|We ate lunch at one of the restaurants on the top floor.|
Heck of a view - authentic business lunch fast food,
and the waitress wanted to know about Tavin's chopstick boingees
but most buildings top out at around 10. Much of this is due to stringent building codes for earthquake purposes.
But due to lack of space almost nothing is shorter than 3 or 4 stories.
There are just lots of people!
|Can you tell it's cold/flu season?|
As an elementary school student I’d watch movies of the salary men and school kids being squished onto the trains by the subway guards, and I would worry that they might get squashed on the tracks by all the other people.
A 3rd grade part of me was relieved that there is evidence of the measures they have taken to keep people safe in the crush of rush-hour commuting.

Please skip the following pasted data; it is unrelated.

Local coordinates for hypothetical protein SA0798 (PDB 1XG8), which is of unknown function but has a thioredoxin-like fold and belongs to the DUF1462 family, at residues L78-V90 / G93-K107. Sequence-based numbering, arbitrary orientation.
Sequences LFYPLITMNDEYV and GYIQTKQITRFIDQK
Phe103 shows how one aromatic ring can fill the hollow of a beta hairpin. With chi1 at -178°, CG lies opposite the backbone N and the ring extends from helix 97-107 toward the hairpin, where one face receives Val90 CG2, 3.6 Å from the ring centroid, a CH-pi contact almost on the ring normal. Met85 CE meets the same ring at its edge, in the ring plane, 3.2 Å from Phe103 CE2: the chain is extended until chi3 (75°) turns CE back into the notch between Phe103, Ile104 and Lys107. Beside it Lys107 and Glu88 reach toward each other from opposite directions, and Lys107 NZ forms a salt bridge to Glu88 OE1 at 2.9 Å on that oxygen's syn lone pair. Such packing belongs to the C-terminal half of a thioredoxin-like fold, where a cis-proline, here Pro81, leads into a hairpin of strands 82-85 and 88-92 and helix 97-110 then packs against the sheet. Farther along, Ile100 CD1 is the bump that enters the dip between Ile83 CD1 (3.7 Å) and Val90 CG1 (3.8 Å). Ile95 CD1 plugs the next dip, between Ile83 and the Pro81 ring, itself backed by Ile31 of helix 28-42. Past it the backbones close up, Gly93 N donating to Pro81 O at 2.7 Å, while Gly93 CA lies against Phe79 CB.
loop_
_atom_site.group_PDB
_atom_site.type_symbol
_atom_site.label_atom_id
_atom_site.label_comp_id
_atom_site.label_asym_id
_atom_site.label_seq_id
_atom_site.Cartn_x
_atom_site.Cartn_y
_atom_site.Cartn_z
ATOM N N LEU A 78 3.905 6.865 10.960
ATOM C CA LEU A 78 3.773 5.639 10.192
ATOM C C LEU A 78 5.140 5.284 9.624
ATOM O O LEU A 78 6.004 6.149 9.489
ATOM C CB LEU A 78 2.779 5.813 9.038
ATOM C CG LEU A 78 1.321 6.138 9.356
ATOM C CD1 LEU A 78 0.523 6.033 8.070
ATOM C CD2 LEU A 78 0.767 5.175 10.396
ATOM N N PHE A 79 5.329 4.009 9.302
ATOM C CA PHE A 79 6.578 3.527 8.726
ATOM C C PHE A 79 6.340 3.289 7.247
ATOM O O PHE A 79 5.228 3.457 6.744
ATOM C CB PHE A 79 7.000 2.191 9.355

American high schools sprawl all over the place with play grounds, athletic fields, parking lots and woods to go smoke in. But here in Tokyo high schools are shore-horned in along shopping streets, and cantilevered out over the sidewalks.
That is some expensive real estate, especially considering the moat.
It feels a lot like Buckingham Palace in London, but instead of the high wall that lets you see nothing at all, you can gaze across the moat at all those trees and empty spaces.